The retired head of the Jamaica Defence Force, Major General Stewart Saunders, has revealed that it was he who asked for air surveillance assistance of Tivoli Gardens during the operation to capture Christopher ‘Dudus’ Coke in May 2010.
General Saunders made the revelation as he testified today at the West Kingston Commission of Enquiry.
He said he made the request in a letter to the Ministry of National Security.
General Saunders admitted that he didn’t discuss his request for help with the former National Security Minister Dwight Nelson, but he said he expected that the Minister would’ve known about it “directly or indirectly”.
There has been mystery about just who made the request to US authorities for a surveillance plane to fly over Jamaica during the May, 2010 operation.
All witnesses who’d testified at the Enquiry up until now said they didn’t know who did.
They included former National Security Minister, Dwight Nelson.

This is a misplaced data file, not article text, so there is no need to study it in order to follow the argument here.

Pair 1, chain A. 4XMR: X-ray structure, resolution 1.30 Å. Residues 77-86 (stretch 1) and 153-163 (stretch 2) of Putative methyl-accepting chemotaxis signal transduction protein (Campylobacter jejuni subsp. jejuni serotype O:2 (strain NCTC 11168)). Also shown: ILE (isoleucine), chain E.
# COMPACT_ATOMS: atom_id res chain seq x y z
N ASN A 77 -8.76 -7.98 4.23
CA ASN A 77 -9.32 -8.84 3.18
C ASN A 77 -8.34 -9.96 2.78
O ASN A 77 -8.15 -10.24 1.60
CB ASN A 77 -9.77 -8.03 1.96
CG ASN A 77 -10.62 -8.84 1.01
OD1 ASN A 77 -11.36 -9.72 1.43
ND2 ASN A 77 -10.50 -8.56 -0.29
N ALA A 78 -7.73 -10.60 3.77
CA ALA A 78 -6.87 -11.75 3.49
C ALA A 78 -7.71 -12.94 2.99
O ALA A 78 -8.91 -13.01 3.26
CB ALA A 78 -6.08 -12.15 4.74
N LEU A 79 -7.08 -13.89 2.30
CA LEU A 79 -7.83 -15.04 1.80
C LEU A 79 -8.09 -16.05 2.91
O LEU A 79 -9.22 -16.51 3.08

But today, General Saunders – who retired from the JDF months after the operation – put an end to the mystery.
He made the revelation as he was being cross-examined by Counsel to the Commission, Garth McBean, who’d asked him if he was ever aware of the use of the U.S. surveillance aircraft.
But he was unable to say precisely when the request was made.
General Saunders said he believed Mr. Nelson would have been aware of the request – at least indirectly.
The former Chief of Defense Staff also testified that he didn’t personally discuss the matter with Mr. Nelson, saying it was a ‘normal, routine-type request’.
AND, he said he got reports from his staff that there wasn’t much that could be discerned from the footage so it wasn’t very useful.
But he said, under the circumstances, the assistance was very much appreciated.